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PHILADELPHIA — The closing of schools, playgrounds, sports fields and summer camps due to COVID-19 have pediatric nutritionists and dietitians concerned that changes in eating habits and an overall decrease in physical activity could lead to a future spike in childhood obesity, which has steadily increased over the last four decades according to data from the Centers of Disease Control and Prevention (CDC).

"With quarantine, it's basically like an extended summer," said Rima Himelstein, a pediatrician specializing in adolescent health at Nemours/Alfred I. duPont Hospital for Children in Wilmington. "children don't have the chance to work out and participate in physical activities like they normally would have over the summer."

The sedentary nature of online schooling has also been worrisome, Himelstein said. children don't walk from room to room between classes or have scheduled outside time and gym class.

More than a third of youth under age 19 are classified as overweight or obese. Childhood obesity is defined as a body mass index (BMI) at or above the 95th percentile for youngsters of the same age and gender — which means their BMI is higher than that of 95% of their peers. For example, a 10-year-old boy who is 56 inches tall and weighs 100 pounds would have a BMI of 22.4, placing him in the 95th percentile, according to the CDC.

Research shows that children, especially those who are in minority groups or already overweight, gain weight at a faster rate during summer vacations compared to the school year, said Angela Luciani, a registered dietitian in Philadelphia. Researchers believe this is largely because the food that children eat at home may be less nutritious than the food offered at school.

Plus, children don't have regimented physical activities anymore, Luciani said. "They're stuck inside and not going out to the park with their friends, so there's definitely less opportunity for them to be active."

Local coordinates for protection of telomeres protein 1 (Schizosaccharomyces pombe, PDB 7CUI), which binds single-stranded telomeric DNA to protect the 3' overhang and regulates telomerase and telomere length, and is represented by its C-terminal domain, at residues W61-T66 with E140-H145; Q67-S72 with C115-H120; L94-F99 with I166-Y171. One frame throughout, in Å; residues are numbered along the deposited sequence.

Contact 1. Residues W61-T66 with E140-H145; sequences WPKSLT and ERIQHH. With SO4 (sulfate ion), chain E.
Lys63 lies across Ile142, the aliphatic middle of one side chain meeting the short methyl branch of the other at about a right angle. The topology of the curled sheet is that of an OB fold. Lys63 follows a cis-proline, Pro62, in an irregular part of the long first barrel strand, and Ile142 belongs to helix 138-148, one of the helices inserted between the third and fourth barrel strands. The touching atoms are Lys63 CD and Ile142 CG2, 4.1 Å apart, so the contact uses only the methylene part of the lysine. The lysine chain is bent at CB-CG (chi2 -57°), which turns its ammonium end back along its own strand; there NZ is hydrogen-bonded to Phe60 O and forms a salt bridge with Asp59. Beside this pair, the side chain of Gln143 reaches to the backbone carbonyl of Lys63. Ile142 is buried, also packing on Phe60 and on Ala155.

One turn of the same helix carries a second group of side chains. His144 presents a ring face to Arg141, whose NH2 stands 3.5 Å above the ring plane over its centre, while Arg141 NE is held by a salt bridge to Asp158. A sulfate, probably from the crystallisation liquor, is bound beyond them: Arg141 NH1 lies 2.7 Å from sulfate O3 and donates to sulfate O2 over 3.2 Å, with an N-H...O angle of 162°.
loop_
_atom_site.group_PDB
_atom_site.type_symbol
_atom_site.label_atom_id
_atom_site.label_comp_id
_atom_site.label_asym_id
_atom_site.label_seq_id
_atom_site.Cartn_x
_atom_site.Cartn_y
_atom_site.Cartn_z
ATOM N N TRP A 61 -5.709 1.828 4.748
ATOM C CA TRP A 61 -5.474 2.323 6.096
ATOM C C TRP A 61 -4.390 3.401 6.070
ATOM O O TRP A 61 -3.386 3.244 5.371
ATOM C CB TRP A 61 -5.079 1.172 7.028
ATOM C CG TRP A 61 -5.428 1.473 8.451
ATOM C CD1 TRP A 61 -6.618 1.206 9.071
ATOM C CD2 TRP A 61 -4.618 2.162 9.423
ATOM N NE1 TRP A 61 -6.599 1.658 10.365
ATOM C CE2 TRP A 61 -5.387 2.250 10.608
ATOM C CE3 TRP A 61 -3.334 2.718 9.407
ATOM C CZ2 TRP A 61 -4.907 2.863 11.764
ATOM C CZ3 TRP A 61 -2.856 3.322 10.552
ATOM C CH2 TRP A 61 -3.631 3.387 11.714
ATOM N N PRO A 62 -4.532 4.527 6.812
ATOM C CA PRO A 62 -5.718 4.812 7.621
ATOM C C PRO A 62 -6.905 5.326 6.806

How much time children are spending in front of screens is also concerning, said Peter Bidey, director of family medicine at the Philadelphia College of Osteopathic Medicine.

But there are ways parents can keep their children healthy, Bidey said. He recommended following a regular meal schedule and shopping for as many fruits and vegetables as possible.

"You also don't want to eat with the TV on," he said. "That extends eating time and increases what you're consuming as a whole."

Luciani said that parents should make sure there are healthy snacks in the house and set times for breaks throughout the day for children.

"If you wait too long to eat, you're more likely to choose foods that you're craving instead of foods your body actually needs," she said.

When it comes to exercise, be flexible and creative, experts said.

Bidey said that anything "that gets your heart rate up" is effective exercise, like dancing to music, jumping rope, or even playing exercise-centric video games. The key, he said, is to get children excited about participating.

"Families should make physical activity intentional," Luciani said. "They should implement it as a daily part of their routine, like taking a 20-minute walk at lunchtime, going for a bike ride, or trying fitness apps and workouts on YouTube if it's raining out. Even TikTok is a great way for people to get up and dance."

But it's important not to set unrealistic expectations for children who aren't used to being active, said Himelstein. "Don't make it a chore, because that will set them up for failure."

The American Academy of Pediatrics recommends an hour of exercise a day for teenagers, she noted, "but you can start with 10 minutes a day and then reward them for the progress they've made."

Himelstein also said that it's important to make the focus of exercising or eating healthy about "feeling good, not looking good." She pointed out that praising children for losing weight could lead to a "slippery slope." Instead, exercises should be fun and filled with variety "to stimulate different parts of the brain by moving in different ways."

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